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[Latin, Whereby.] With respect to a complaint in a civil action, a phrase that prefaces the recital of the consequences of certain acts as a ground of special harm to the plaintiff.
At Common Law, this term acquired two meanings in the law of Defamation: with respect to slander, it signified that proof of special damages was required; in regard to libel, it meant that proof of extrinsic circumstances was required.
Words that are actionable per quod do not furnish a basis for a lawsuit upon their face but are only litigable because of extrinsic facts showing the circumstances under which they were uttered or the damages ensuing to the defamed party therefrom.
PER QUOD, pleading. By which; whereby.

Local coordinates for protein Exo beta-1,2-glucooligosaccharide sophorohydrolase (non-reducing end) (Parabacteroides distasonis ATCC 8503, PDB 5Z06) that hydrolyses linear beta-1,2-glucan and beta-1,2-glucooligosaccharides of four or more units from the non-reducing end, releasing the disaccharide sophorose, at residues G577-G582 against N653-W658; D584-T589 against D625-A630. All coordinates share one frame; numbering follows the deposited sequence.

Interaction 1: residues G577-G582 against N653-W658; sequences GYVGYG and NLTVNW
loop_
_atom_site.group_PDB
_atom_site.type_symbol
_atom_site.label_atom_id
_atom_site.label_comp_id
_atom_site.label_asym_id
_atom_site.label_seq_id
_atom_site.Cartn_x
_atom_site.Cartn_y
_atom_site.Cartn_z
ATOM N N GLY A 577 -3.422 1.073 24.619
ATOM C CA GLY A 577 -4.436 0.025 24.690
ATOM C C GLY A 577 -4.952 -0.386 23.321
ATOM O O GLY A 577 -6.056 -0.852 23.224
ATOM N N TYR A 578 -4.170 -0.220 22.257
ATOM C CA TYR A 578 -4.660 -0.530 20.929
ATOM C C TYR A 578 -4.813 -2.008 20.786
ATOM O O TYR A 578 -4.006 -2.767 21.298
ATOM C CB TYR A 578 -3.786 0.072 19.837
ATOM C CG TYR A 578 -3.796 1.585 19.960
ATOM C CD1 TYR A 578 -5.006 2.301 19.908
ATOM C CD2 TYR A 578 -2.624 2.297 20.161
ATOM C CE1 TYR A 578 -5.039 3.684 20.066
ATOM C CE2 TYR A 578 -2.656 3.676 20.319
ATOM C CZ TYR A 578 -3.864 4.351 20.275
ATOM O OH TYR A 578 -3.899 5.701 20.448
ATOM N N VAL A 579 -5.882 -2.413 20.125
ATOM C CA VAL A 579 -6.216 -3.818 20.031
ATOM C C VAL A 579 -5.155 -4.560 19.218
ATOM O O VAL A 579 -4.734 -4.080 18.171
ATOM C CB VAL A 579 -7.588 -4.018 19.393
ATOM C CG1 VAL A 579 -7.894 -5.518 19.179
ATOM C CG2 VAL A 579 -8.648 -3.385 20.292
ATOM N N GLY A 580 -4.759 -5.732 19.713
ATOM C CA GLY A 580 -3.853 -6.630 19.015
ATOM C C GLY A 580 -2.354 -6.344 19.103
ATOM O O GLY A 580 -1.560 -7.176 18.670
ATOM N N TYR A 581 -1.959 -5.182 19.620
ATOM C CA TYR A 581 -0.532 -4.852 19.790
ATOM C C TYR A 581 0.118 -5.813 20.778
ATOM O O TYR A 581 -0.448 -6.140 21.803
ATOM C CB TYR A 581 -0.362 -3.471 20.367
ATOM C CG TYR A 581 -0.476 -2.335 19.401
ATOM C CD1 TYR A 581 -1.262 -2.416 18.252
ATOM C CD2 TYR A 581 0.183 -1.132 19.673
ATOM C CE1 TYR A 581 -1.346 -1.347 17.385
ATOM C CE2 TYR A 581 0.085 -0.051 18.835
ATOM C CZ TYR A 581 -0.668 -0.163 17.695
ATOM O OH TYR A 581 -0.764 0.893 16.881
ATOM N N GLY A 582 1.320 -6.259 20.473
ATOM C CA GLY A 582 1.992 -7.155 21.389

2. When the plaintiff sues for an injury to his relative rights, as for beating his wife, his child,, or his servant, it is usual to lay the injury with a per quod. In such case, after complaining of the injury, say to the wife, the declaration proceeds, "insomuch that the said E F, (the wife,) by means of the premises, then and there became and was sick, sore, lame, and disordered, and so remained and continued for a long space of time, to wit, hitherto, whereby he, the said A B, (the plaintiff,) lost", &c. 2 Chit. Pl. 422; 3 Bl. Com. 140. It seems that the per quod is not traversable. 1 Saund. 298; 1 Ld. Raym. 410; 2 Keb. 607; 1 Saund. 23, note 5.